• Horizontal constants are used mostly when vertical space is not available; the spring can is aligned horizontally, while permitting vertical movements. The drawing on the left is a figure 200 A-type constant. This type of support is useful where the rod take-out is small and will be bolted directly under the beam eliminating the space used up by the mounting lugs. Pictured on the right is a PT&P figure 200 B-type constant.
  • These 200 C-type constant spring supports are fabricated from A-36 carbon steel and are designed for a load ranging between 17,800 lb. and 25,600 lb. They have a downward travel range between 12 1/2" and 16" and maintains a constant load throughout the designed travel. The diameter of the spring coil housing is 21". The design includes a universal locking device capable of locking the hanger rod at any desired position . (fully adjustable) It also includes lifting lugs that aid in installing the constant in the field. Standard load and travel testing was performed before shipping to a steam plant. --Similar to variable spring --Standard is to utilize pin for locking and one location --Universal locking device allows locking at any location within the travel range --Useful when taking spring out of service http://www.pipingtech.com/news/arc_pw_2008/engps2008_04.htm
  • Vertical constants are used mainly when horizontal space is not available. Pictured on the right is a PT&P figure 100 B-type vertical constant. Notice the use of double-pin suspension instead of single-point suspension. This will eliminate any constant rotation as the pipe moves due to thermal expansion.
  • B-Type vertical constants for a power plant in Kentucky --Carbon steel hardware and structure --Travel capacity: 7 " to 8 ½ " --Size: 4 " to 6 " --Weight: 690 lb. to 2850 lb.
  • Left Picture: --The U-Type constants pictured on the left are fabricated from A36 carbon steel for a power plant in Thailand. --They are designed to handle a load of 24,000 lb. --These particular constants are 80 " in length and capable of 3 " of total upward travel. Right Picture: --Maximum travel per catalog = 20" and this constant has a design travel of 46" --The frame dimensions are: W 40" x H 75" x L 142" --The internal cam component in excess of 74" --Uses an oversized spring --Utilizes rollers and PTFE, 25% glass filled slide plates to reduce the friction resulting from axial movements Job # 68264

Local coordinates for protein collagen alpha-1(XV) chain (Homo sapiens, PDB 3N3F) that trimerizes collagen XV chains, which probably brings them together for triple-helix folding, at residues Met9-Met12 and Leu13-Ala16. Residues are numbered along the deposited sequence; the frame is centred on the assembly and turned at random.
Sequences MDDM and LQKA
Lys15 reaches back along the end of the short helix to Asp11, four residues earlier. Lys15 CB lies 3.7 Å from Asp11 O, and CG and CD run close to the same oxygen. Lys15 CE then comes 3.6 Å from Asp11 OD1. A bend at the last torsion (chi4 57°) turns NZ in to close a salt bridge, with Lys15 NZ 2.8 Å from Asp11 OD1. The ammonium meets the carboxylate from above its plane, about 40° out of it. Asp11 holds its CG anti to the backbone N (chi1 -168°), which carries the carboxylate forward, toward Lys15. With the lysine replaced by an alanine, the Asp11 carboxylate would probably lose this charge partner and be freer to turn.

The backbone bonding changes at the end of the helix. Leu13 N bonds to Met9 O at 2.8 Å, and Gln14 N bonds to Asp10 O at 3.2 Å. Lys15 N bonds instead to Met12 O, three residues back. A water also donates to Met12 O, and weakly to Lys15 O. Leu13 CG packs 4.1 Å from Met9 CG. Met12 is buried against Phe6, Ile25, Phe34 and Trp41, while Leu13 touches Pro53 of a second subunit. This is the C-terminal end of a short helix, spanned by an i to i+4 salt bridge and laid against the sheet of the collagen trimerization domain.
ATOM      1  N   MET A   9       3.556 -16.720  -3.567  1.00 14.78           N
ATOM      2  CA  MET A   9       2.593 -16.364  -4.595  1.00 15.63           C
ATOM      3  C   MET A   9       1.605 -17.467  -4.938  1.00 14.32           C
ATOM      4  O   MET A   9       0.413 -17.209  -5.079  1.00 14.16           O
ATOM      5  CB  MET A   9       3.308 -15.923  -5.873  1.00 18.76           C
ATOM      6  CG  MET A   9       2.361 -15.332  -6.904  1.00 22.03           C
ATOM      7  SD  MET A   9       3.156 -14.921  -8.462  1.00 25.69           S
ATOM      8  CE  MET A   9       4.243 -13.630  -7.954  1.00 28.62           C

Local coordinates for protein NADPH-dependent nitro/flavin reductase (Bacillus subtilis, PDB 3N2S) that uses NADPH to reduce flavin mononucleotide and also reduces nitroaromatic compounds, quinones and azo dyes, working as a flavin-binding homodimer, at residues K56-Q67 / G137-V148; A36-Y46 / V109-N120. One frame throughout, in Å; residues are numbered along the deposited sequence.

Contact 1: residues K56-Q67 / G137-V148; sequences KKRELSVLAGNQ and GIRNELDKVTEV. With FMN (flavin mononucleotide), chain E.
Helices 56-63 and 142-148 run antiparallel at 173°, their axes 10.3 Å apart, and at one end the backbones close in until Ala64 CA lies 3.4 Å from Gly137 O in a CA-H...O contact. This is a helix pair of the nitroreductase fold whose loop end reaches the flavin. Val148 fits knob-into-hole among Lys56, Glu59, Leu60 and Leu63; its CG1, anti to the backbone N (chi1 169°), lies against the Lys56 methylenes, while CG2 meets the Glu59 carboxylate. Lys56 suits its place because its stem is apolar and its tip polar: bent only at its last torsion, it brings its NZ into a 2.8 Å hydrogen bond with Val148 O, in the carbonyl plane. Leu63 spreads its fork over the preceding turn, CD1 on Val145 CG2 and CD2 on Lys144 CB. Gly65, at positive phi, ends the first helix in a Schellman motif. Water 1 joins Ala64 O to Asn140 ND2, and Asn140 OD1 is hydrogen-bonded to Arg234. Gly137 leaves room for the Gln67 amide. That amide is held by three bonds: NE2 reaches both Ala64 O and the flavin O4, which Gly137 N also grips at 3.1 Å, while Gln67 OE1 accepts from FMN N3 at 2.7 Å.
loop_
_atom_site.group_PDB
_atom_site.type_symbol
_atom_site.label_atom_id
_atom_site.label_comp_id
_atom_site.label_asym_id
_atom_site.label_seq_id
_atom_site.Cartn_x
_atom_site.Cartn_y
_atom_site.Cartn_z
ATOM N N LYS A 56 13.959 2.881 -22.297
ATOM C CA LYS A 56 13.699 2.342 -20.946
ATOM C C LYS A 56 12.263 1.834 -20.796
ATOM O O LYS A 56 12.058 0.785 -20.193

• Example: Given the Following Design Parameters: a.) Operating Load: 3000 b.) Actual Travel: 4 ⅜" Step 1: Determine Total Travel: a.) When Actual Travel is < 5" Total Travel = Actual Travel + 1"  Rounded up to nearest ½" Total Travel = 4 ⅜" + 1" = 5 ⅜"  5 ½" (EXAMPLE) b.) When Actual Travel is ≥ 5" Total Travel = Actual Travel + 20%  Rounded up to nearest ½"
  • Step 2: Review Load and Travel Table Chart Final Answer: Size 41
  • If the piping system has inadequate support, static loads can cause multiple problems, like: Leaking flanges Pump and turbine problems, mainly concerning the bearings, seals and misalignment of flanges Sagging lines and/or liquid trapped in low sections And an increase in system stresses can result in piping failures as well
  • When inspecting a spring support, the first thing you want to do is: Visually inspect each spring hanger in accordance with the ten point operational integrity check which is pictured here. After the ten-point visual inspection, you should tag each spring hanger as good, adjust, or replace then issue a field summary report.
  • To adjust a spring hanger after inspection, set to the desired position by turning the turnbuckles and load column. When the nameplate is present indicating the design hot load, adjustments can be made during operation, but a cold load adjustment needs to be made during a shutdown. Re-calibration: Missing name plate Variables with load range > 15,000 lb. All constant support assemblies Spring is in good operating condition Field time & equipment cost required is less than the cost of new spring hanger